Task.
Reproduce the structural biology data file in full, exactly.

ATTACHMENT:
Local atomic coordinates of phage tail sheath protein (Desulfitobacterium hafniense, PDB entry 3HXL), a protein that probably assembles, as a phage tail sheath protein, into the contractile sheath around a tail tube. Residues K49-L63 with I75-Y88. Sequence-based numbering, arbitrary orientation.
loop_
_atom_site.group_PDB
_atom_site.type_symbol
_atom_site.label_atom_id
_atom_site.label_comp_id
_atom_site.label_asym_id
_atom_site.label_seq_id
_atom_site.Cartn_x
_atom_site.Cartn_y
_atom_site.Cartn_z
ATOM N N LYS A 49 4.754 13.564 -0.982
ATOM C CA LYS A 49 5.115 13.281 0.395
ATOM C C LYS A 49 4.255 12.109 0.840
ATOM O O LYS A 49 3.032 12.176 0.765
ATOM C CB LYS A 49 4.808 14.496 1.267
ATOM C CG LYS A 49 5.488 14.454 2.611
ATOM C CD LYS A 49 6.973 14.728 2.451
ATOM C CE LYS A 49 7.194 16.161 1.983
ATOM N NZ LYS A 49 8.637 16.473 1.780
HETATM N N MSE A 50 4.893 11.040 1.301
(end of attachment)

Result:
Local atomic coordinates of phage tail sheath protein (Desulfitobacterium hafniense, PDB entry 3HXL), a protein that probably assembles, as a phage tail sheath protein, into the contractile sheath around a tail tube. Residues K49-L63 with I75-Y88. Sequence-based numbering, arbitrary orientation.
loop_
_atom_site.group_PDB
_atom_site.type_symbol
_atom_site.label_atom_id
_atom_site.label_comp_id
_atom_site.label_asym_id
_atom_site.label_seq_id
_atom_site.Cartn_x
_atom_site.Cartn_y
_atom_site.Cartn_z
ATOM N N LYS A 49 4.754 13.564 -0.982
ATOM C CA LYS A 49 5.115 13.281 0.395
ATOM C C LYS A 49 4.255 12.109 0.840
ATOM O O LYS A 49 3.032 12.176 0.765
ATOM C CB LYS A 49 4.808 14.496 1.267
ATOM C CG LYS A 49 5.488 14.454 2.611
ATOM C CD LYS A 49 6.973 14.728 2.451
ATOM C CE LYS A 49 7.194 16.161 1.983
ATOM N NZ LYS A 49 8.637 16.473 1.780
HETATM N N MSE A 50 4.893 11.040 1.301